Document - Human rights are key to the MDGs, by Salil Shetty: Kenya

AI INDEX: POL 39/007/2010

October 2010

Human rights are key to the MDGs: Kenya

by Salil Shetty

Amina was almost raped while walking to the closest latrine in a slum in Nairobi. It was 7pm when she was surrounded by a group of four men who hit her, undressed her and were about to rape her when her cries were heard and a group of residents came to save her. Although she knew one of the men involved in the assault, Amina did not go to the police as she feared reprisal attacks.

Sadly, Amina’s story is all too familiar in Nairobi, a city which contains over two million slum dwellers. Women and girls in Nairobi’s slums live under the constant threat of sexual violence, leaving them too scared to leave their houses to use latrines.

Even by day, latrines are few and far between and invariably involve walking long distances. According to official figures, only 24 per cent of residents in Nairobi’s informal settlements have access to toilets and latrines at household level.

Despite some positive features, Kenya’s Millennium Development Goal (MDG) policies to meet the target on sanitation do not address the specific needs of women who face the threat of violence because they lack adequate sanitation.

The MDGs represent an unprecedented promise to address global poverty, adopting eight targets addressing a range of issues from extreme poverty and health to education and living standards to be met by 2015.

But, a decade on, the fate of the MDGs is in doubt. The UN has issued a clear warning that many of the MDGs will not be met in time unless efforts are radically ramped up. Even by the most conservative estimates, more than a billion people are being left behind.

Amnesty International’s work over the years has shown how discrimination and exclusion can often cause or exacerbate many of the problems the MDGs seek to address. In rich countries as well as developing ones, vulnerable people on the fringes of society are frequently subjected to violations of their right to adequate housing, health, water, sanitation, and education, among others. They are often left out of consultations about things that will affect them, or ignored when they try to make their voices heard. As Amnesty has also shown, equality and inclusion are essential for making things better.

Ten years on, it is worthwhile to reflect upon where we are and where we need to go to meet the MDG goals. The architects of the MDGs established the original targets as a starting point for progress. They always intended that states should set their own individual targets, adapted to their national contexts but within the MDG framework. This was left for states to do so voluntarily. Unfortunately, most countries have chosen not to act.

Some countries have adopted targets above the MDG level. For example, Latin American and the Caribbean countries have expanded their commitments on education to include secondary education. In Africa and South Asia, Kenya, South Africa and Sri Lanka adopted targets stronger than the MDGs for access to water and sanitation. Peru has taken steps towards addressing health barriers for poorer women and Nepal has explored improving maternal health care.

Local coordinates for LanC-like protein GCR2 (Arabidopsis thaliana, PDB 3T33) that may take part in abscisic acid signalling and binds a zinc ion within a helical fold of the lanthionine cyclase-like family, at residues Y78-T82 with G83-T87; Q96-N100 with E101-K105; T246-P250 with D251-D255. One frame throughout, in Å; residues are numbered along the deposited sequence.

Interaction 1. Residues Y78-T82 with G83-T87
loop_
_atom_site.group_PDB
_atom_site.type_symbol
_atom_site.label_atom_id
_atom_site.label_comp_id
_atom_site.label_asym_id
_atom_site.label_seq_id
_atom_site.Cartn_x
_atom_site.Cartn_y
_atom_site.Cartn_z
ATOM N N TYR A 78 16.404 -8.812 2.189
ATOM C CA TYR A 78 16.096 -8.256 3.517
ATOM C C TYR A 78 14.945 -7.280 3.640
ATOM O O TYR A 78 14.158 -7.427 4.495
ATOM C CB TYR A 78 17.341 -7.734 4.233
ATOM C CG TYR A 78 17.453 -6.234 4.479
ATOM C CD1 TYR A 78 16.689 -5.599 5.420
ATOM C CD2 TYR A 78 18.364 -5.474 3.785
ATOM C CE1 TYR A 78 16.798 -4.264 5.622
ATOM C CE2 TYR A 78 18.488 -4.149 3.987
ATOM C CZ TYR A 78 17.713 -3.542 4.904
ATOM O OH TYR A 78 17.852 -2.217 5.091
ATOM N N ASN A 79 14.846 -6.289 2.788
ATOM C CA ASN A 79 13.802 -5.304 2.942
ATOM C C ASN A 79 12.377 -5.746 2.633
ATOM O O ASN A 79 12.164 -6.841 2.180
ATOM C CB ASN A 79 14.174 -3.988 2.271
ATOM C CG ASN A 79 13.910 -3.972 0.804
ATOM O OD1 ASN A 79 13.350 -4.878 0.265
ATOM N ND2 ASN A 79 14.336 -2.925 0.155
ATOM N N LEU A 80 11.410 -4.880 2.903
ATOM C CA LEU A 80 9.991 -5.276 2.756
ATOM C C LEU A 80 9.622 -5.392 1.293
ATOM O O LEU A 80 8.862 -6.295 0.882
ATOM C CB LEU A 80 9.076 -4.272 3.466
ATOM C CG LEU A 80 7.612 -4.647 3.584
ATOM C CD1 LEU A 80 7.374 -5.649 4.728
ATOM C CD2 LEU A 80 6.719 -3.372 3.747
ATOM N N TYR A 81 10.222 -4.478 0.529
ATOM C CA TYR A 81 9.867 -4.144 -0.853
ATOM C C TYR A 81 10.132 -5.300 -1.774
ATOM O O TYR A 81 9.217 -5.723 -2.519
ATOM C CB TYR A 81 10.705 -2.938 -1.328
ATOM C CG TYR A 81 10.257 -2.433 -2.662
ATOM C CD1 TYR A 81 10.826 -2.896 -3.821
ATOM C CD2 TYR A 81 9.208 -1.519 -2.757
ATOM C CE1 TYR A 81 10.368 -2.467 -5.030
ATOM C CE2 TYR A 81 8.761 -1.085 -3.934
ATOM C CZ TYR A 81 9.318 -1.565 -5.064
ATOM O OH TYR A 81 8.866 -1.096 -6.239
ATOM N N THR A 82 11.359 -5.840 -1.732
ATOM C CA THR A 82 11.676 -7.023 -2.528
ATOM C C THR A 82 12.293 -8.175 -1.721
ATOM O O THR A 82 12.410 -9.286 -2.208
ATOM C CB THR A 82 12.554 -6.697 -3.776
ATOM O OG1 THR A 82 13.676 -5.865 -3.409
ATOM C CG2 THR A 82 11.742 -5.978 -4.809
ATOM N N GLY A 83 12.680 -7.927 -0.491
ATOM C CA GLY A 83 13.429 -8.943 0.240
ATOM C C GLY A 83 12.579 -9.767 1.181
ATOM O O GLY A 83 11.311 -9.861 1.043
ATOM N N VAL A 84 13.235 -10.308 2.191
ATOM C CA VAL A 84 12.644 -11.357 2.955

These countries have shown that it is possible to adapt the MDGs to address some of their most pressing needs and to bolster the rights of some of their most vulnerable people. The rest of the world should be working to do the same.

We have an opportunity to ensure that the political momentum around the MDGs can be used as a catalyst to bring about the far deeper and longer-term change that is necessary for people living in poverty.

But this can only be achieved if world leaders make a commitment at this month’s MDG Summit to uphold the human rights of those who need the greatest support. Discrimination against women and exclusion of the marginalized must be addressed in all MDG efforts, if they are to be effective.

To achieve this, all governments should make an honest assessment of their progress on the MDGs. They should work to end discrimination and promote equality and participation, ensuring that progress towards the MDGs is inclusive, aimed at ending discrimination, guaranteeing gender equality and prioritizing the most disadvantaged groups.

Finally, they should remember thatthe Millennium Declaration from which the MDGs are drawn – promised to strive for the protection and promotion of allhuman rights, civil, cultural, economic, social and political rights, for all.

As the members of the United Nations gather this month to reflect upon the progress made on the MDGs, little has changed for Nairobi’s slum dwellers. For them life is characterized by exclusion from health, water, sanitation and education services, harassment by the authorities and the constant threat of being forcibly evicted.

For Nairobi’s two million slum dwellers - and the women who risk rape each time they walk to the latrine after dark - there is still little help, and little hope that things will improve any time soon. It is up to us to help change that.

Salil Shetty is the Secretary General of Amnesty International


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